Probably the best-known fact about The Higher Learning in America by Thorstein Veblen (1857-1929) is that the author’s original subtitle for it was “A Study in Total Depravity.” By the time the book finally appeared in print in 1918, the wording had been changed to “A Memorandum on the Conduct of Universities by Business Men,” which gives the reader a clearer sense of the contents, albeit at a considerable loss in piquancy.
The “memorandum” nonetheless displayed Veblen’s knack for turning a phrase that twisted the knife. He attacked the “bootless meddling” of governing boards and the “skilled malpractice and malversion” of the presidents they appointed. These “captains of erudition” (a play on the then-recent expression “captains of industry”) understood the value of a dollar and of publicity, but not much else. To their way of thinking, good public relations meant “tawdry, spectacular pageantry and a straining after showy magnitude.” And worse, they molded higher education in their own likeness.
“The school becomes primarily a bureaucratic organization,” writes Veblen, “and the first and unremitting duties of the staff are those of official management and accountancy. The further qualifications requisite to the members of the academic staff will be such as make for vendibility, volubility, tactical effrontery [and] conspicuous conformity to the popular taste in all matters of opinion, usage and conventions.” The cumulative, long-term effect on the life of the mind? “A substitution of salesmanlike proficiency -- a balancing of bargains in staple credits -- in the place of scientific capacity and addiction to study.”
Veblen was more than a satirist and scold, brimming over with vitriol and bile. That final expression, for example -- “addiction to study” -- could only have been coined by someone who had experienced what it names, and his critique of the university includes a serious effort to understand its nature and history. But Veblen’s problems with the field of higher education in his day were both substantial and dogged, and even the most analytical portions seem driven by sublimated anger.
In the 1890s and early 1900s, he was a professor at the University of Chicago and then at Stanford University, but in each case he left under a cloud of scandal. Besides his religious disbelief and his acerbic (if not misanthropic) disposition, there were the rumors about his animal magnetism -- which, it was said, irresistibly pulled colleagues’ wives into bed with him.
In fact, the rumors were spread by his first wife, who brought them to the notice of the presidents at Chicago and Stanford. They confronted Veblen, who declined to respond -- something his first and most influential biographer, Joseph Dorfman, took as an admission of guilt. As far as I can tell, contemporary Veblen scholarship rejects that judgment entirely, treating the charges of Don Juan-ism as fallout from the dissolution of marriage that (in a telling detail about the level of estrangement here) seems never to have been consummated.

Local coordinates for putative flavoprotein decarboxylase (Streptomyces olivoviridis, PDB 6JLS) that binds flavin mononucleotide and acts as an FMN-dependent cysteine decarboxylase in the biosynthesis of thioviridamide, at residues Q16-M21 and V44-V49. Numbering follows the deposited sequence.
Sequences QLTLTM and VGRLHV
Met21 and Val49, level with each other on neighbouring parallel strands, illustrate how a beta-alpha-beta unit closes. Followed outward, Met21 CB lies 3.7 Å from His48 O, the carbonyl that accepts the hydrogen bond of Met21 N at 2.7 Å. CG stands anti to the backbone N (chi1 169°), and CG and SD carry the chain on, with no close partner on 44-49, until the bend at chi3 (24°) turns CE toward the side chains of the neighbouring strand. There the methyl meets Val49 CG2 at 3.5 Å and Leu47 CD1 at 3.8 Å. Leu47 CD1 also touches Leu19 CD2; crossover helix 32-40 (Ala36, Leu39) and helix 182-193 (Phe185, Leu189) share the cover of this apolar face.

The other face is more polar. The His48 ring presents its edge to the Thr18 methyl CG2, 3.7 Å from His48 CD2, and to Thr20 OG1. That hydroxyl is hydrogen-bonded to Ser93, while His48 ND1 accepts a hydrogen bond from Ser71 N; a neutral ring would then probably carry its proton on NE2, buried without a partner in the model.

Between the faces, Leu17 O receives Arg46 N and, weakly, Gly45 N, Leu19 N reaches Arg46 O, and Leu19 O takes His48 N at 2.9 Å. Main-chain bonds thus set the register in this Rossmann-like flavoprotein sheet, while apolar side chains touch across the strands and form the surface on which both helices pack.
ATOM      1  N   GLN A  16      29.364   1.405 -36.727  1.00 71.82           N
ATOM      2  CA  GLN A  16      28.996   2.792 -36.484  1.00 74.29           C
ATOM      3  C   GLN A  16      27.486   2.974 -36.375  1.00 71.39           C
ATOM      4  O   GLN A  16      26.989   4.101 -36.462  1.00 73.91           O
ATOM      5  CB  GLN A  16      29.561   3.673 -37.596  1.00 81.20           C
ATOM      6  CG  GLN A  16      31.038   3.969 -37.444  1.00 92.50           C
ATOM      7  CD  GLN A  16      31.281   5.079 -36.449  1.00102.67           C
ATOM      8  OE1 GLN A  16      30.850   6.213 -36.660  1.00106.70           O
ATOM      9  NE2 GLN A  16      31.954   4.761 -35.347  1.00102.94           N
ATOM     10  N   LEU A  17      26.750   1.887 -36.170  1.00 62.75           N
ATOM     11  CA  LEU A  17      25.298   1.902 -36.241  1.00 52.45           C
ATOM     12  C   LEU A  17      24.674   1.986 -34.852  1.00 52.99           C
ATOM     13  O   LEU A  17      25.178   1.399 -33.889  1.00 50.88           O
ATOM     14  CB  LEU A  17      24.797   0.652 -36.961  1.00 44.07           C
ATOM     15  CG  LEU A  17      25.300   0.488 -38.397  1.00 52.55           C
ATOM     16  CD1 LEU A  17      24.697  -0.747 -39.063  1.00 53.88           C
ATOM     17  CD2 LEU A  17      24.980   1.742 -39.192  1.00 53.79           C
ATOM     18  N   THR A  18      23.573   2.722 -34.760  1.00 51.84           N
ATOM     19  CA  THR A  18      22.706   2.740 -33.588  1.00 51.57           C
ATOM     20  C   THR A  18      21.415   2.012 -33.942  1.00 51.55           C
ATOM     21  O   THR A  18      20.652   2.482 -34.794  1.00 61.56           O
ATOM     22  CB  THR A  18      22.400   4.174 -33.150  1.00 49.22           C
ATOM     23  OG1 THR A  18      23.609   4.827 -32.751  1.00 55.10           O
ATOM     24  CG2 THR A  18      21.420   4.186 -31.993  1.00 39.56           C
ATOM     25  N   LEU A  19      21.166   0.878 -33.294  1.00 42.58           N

Be that as it may, the image that the literary and intellectual historian Daniel Aaron depicted in an essay from 1947 has continued to color how Veblen is read. “Irascible, dour and sardonic,” Aaron wrote, “living precariously along the fringes of the American university world he anatomized so mercilessly, Veblen remained during his lifetime a kind of academic rogue, admired by an increasing number of discriminating disciples but never winning the kudos handed out to his less able but more circumspect colleagues.”
Nearly all of whom were soon utterly forgotten, of course, but not Veblen, whose grievances -- whether about “conspicuous consumption” in society at large or “nugatory intrigue and vacant pedantry” within the groves of academe -- retain a certain vigor and bite. The opening pages of the new edition of The Higher Learning in America from Johns Hopkins University Press call it “an appropriate way to mark the centennial of Veblen’s great book,” and most of the back cover is taken up with comments by historians and critics of higher education, noting how disconcertingly timely it still seems.
The editor, Richard F. Teichgraeber III (a professor of history at Tulane University), has prepared what’s bound to remain the standard edition of the text for a long time to come. His extensive yet unobtrusive notes “identify -- when identification proved possible -- events, institutions, persons and publications alluded to or mentioned,” and he glosses the literary quotations and biblical references embedded in Veblen’s wild and sometimes woolly prose. The timeline of Veblen’s life and the recommended-readings list benefit from the past three decades of Veblen scholarship; in contrast, Dorfman’s biography from 1934 often looks like a target after a busy day at the shooting range. But the text’s apparatus limits itself to presenting the positive side of revisionist efforts rather than continuing to fire away.
For his own part, Teichgraeber, in his introductory essay, presents The Higher Learning in America as a more policy-minded work than a reader is likely to imagine going in with little sense of context beyond knowing about that abandoned subtitle.